Red tide, algae kill Florida wildlife

A deepening algae bloom seen at a canal behind houses on the south side of Calooshatchee River in the River Oaks on June 27

Red tide algae bloom killing marine life off Florida coast

Red tide is a "naturally occurring algae that has been documented along Florida's Gulf Coast since the 1840s and occurs almost every year".

At least 400 sea turtles have died, Newsweek is reporting.

FWC marine turtle biologist Robbin Trindell says the increased number is due, in part, to the red tide affecting numerous beaches where the turtles nest during the summer time.

With red tide, the water might be a little discolored with a hint of red or brown but it's not always visible. Tissue taken from the whale shark's organs and muscles tested positive for brevetoxin, a neurotoxin created by the algae.

The city is issuing a daily "fish kill clean-up" report because of the "unprecedented volume of dead sea life now washing up".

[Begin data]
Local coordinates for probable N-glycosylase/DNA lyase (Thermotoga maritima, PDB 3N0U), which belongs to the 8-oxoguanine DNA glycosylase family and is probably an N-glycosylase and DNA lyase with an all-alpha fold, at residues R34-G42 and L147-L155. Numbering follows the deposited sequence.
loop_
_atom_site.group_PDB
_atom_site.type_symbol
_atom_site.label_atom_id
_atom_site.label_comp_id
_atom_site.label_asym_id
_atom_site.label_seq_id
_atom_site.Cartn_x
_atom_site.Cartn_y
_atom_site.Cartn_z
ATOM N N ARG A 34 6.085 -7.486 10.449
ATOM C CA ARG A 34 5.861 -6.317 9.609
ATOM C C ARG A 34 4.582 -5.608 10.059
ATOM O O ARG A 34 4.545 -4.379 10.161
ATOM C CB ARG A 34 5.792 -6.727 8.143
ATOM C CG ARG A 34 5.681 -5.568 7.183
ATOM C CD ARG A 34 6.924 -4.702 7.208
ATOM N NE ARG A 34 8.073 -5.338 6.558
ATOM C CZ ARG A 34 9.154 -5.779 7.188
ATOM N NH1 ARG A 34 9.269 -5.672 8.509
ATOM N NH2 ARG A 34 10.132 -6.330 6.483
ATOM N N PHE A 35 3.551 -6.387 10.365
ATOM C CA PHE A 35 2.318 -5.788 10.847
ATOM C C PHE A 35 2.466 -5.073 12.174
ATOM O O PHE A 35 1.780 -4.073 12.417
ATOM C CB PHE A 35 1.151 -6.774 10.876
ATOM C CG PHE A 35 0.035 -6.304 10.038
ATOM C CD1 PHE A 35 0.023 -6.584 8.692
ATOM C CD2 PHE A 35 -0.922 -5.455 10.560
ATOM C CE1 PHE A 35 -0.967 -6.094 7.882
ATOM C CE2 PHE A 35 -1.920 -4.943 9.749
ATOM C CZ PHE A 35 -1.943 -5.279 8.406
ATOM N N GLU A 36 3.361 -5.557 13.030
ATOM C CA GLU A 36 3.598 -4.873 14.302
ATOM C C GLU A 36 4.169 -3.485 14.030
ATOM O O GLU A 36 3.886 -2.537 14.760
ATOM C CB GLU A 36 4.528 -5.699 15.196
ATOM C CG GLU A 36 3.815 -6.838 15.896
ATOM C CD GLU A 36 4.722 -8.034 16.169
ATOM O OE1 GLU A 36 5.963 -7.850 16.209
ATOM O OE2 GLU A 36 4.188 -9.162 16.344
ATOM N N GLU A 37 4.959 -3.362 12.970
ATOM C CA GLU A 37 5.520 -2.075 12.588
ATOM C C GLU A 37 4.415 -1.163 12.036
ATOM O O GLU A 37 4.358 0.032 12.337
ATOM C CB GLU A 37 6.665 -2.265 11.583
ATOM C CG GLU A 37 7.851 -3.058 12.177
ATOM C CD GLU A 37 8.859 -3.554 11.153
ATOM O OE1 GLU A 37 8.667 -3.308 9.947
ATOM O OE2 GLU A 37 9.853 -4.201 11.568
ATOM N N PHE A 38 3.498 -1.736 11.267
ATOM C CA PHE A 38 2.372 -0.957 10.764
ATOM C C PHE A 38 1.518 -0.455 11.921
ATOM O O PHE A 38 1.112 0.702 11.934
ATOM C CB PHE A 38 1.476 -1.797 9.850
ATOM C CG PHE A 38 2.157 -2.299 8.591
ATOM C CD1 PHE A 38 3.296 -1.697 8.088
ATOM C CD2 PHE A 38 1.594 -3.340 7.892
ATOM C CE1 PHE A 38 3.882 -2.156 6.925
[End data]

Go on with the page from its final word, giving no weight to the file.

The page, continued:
Officials say almost 400 sea turtles have died because of the toxic bloom. The FWC reports that this recent bloom has been monitored since November.

The deputy contacted Florida Fish and Wildlife Conservation Commission and a marine biologist determined the manatee was paralyzed due to the red tide after the deputy described its symptoms. Those who are looking for spots free of red tide can visit and to see which beaches have been affected.

But the bloom is not only unsafe to marine animals. The algae can also cause respiratory problems in humans.

The toxin in red tide is dispersed into the air when bubbles in sea foam pop, Fanara said.

Usually, cold spells break up or kill off some of the algae, but not this time.

The excess amount of algae absorbs much of the oxygen in the water, killing off marine life beneath the surface.

Latest News